Tonight is game 16 of the 82-game regular season. Whilst this regular season is certainly shaping up to be more enjoyable than last year's (albeit with small sample size), the realisation that there are still 67 games left in the season is almost.... wearying. This Laker team is often a joy to watch, basketball played at one of the highest standards ever seen, particularly on the offensive end of the floor. In fact, the offense is almost perfect. And therein lies the issue. Perfection can end up being almost boring. The extraordinary has become routine. Last season's flaws and issues were nerve-racking and highly stressful, but at least they remained interesting.
Even only 15 games into the season, even without the Lakers' starting center Andrew Bynum having played a single game this season, it is already evident that, barring catastrophe, these 2010-2011 Los Angeles Lakers can compete with any and every team in the league, with a favourable outcome the overwhelming majority of the time. The Lakers have a good shot at holding home-court advantage against any team in the East, and in the West it seems unlikely that New Orleans will keep at their current pace, or that San Antonio will even bother to try (Gregg Popovich is well known for his laid-back approach to the regular season). The Lakers' bench has played remarkably and the starters have reaped the benefits.
The one thing the Lakers are yet to experience this season is a true struggle, of the type of game the Boston Celtics or San Antonio Spurs could bring. But these Lakers are experienced. Asides from the rookies, every single rotation player has been there, done that. Barnes has earned significant minutes for Phoenix and Orlando in the playoffs the past two seasons, and Blake was a major rotation player for the Portland Trail Blazers; and obviously the returning Lakers have plenty of big-game experience.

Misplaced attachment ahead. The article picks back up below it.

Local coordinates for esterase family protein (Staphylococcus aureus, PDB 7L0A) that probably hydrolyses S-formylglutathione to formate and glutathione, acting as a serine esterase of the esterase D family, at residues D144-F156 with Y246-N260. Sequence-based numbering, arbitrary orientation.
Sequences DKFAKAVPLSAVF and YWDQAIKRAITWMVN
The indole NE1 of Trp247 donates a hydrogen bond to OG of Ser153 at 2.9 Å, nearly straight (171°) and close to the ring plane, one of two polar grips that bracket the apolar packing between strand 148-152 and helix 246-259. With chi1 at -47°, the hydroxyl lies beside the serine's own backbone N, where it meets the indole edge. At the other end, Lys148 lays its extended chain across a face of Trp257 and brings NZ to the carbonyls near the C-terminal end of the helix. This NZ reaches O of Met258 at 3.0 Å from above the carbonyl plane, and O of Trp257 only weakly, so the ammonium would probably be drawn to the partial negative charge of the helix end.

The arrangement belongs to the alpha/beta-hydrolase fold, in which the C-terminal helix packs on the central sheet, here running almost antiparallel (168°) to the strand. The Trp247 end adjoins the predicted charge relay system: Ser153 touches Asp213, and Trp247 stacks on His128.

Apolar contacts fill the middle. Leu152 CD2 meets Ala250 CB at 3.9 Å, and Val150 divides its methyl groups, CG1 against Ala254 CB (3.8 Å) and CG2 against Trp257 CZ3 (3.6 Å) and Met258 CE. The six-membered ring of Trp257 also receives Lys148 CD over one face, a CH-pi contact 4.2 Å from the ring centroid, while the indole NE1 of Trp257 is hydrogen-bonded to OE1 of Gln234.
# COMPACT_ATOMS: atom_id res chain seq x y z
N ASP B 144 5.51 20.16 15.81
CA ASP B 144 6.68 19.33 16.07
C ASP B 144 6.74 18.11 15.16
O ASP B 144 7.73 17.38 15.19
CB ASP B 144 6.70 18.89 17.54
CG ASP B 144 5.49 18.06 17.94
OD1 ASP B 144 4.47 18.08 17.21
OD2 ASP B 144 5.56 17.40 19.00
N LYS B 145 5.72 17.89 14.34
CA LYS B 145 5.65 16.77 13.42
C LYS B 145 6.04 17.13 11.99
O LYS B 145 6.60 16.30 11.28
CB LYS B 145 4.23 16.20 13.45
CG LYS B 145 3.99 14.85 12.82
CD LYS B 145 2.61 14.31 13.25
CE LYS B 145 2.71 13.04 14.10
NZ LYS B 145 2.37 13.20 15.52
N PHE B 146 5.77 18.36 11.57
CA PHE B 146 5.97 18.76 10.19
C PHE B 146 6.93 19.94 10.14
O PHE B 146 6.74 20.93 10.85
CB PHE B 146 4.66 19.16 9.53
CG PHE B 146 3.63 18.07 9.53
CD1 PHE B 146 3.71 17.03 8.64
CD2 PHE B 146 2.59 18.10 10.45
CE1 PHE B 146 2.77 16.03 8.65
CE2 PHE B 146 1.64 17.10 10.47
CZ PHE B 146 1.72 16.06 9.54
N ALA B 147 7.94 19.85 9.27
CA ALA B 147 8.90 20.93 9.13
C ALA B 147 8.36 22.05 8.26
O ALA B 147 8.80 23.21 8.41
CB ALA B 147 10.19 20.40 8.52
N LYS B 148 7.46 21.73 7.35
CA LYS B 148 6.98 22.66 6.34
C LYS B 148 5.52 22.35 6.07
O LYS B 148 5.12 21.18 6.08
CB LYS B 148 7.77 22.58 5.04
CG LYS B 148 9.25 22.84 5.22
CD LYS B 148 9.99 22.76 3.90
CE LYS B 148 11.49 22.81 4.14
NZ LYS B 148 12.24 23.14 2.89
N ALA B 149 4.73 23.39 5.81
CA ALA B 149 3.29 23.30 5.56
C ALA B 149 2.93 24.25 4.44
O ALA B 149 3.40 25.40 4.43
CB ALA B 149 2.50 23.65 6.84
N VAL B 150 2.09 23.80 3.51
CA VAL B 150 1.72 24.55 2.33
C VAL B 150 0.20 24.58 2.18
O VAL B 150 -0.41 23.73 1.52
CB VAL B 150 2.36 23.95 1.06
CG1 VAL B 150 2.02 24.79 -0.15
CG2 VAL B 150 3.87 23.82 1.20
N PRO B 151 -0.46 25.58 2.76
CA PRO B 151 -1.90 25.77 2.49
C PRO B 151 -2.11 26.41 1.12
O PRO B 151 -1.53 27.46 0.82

All there is left to look forward to is a beatdown of those pretenders in Miami, as we most certainly won't meet them in the playoffs, where the Lakers have dates reserved with San Antonio and then, depending on the outcome of that series, Boston.
Basically, can the playoffs start already? I'm in the mood for some real basketball.
Alas, the National Basketball Association does not run at my whim (give it time), and the remainder of the regular season must still be played out, with the Utah Jazz next up tonight. Ah well, at least the Lakers are having fun.
The Jazz are a decent but unextraordinary team, ranked 13th in the league offensively (107.4 offensive rating) and 10th defensively (104.3), sporting an 11-5 record, good for fourth in the West. The team is obviously led by star point guard Deron Williams, playing stellar ball as always (albeit apparently dealing with a minor leg injury) and putting up about 21 and 10 on a nightly basis (although at a somewhat subpar clip from the field, by his standards), numbers that become more and more likely to grow the longer Fish is on the floor tonight.